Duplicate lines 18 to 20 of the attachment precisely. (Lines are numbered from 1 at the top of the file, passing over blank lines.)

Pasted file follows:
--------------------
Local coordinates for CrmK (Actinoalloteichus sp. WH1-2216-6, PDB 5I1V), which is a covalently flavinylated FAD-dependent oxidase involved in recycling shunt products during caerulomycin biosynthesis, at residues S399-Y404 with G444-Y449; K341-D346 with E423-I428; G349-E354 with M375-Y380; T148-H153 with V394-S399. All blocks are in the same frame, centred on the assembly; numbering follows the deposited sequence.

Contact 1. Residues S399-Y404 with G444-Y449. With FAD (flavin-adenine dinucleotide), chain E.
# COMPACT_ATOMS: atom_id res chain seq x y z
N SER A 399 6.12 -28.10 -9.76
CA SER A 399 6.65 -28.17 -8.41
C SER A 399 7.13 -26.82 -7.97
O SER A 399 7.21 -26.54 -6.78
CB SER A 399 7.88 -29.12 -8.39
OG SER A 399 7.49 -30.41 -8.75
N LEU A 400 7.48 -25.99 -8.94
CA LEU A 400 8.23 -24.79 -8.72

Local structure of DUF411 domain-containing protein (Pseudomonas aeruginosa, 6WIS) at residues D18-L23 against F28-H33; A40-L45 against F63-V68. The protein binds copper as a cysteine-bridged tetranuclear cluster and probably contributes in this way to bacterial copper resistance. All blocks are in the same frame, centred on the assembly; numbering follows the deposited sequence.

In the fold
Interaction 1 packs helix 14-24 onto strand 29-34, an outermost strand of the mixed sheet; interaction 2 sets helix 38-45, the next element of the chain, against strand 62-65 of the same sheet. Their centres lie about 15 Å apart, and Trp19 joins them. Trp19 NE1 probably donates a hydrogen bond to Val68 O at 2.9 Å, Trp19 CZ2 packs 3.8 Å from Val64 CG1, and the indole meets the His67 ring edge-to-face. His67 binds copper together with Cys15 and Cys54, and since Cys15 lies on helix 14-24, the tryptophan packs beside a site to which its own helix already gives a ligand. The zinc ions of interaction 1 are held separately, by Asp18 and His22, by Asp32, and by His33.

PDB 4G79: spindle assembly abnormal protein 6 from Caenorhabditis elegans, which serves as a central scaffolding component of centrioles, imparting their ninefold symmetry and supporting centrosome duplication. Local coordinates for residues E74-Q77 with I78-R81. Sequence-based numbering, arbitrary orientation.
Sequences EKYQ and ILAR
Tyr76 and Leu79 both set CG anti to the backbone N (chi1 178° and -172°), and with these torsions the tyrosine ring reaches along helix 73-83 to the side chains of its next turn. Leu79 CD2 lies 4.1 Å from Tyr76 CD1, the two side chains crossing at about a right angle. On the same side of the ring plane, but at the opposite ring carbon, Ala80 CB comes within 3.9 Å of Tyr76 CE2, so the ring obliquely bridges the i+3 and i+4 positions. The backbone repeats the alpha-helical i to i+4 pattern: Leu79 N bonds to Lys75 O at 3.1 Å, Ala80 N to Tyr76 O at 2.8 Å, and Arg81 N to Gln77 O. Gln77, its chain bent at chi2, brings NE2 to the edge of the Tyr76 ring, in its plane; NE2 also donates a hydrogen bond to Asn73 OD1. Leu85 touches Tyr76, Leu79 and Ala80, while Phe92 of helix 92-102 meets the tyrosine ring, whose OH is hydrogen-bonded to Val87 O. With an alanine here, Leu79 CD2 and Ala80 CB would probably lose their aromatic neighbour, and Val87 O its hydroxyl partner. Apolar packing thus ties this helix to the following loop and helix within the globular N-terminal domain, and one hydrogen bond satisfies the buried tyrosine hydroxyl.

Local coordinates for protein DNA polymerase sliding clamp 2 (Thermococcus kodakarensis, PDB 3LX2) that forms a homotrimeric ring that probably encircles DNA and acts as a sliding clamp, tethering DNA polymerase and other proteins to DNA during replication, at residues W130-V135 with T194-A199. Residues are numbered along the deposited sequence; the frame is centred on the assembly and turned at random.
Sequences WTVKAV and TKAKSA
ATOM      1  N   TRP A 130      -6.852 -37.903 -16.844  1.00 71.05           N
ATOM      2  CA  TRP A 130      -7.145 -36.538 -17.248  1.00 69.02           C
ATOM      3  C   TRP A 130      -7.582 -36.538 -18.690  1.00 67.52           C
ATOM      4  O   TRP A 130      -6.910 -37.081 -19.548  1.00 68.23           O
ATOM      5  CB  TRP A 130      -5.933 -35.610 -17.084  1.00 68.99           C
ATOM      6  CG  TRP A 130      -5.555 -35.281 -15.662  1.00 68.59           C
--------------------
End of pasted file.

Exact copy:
Local coordinates for protein DNA polymerase sliding clamp 2 (Thermococcus kodakarensis, PDB 3LX2) that forms a homotrimeric ring that probably encircles DNA and acts as a sliding clamp, tethering DNA polymerase and other proteins to DNA during replication, at residues W130-V135 with T194-A199. Residues are numbered along the deposited sequence; the frame is centred on the assembly and turned at random.
Sequences WTVKAV and TKAKSA
ATOM      1  N   TRP A 130      -6.852 -37.903 -16.844  1.00 71.05           N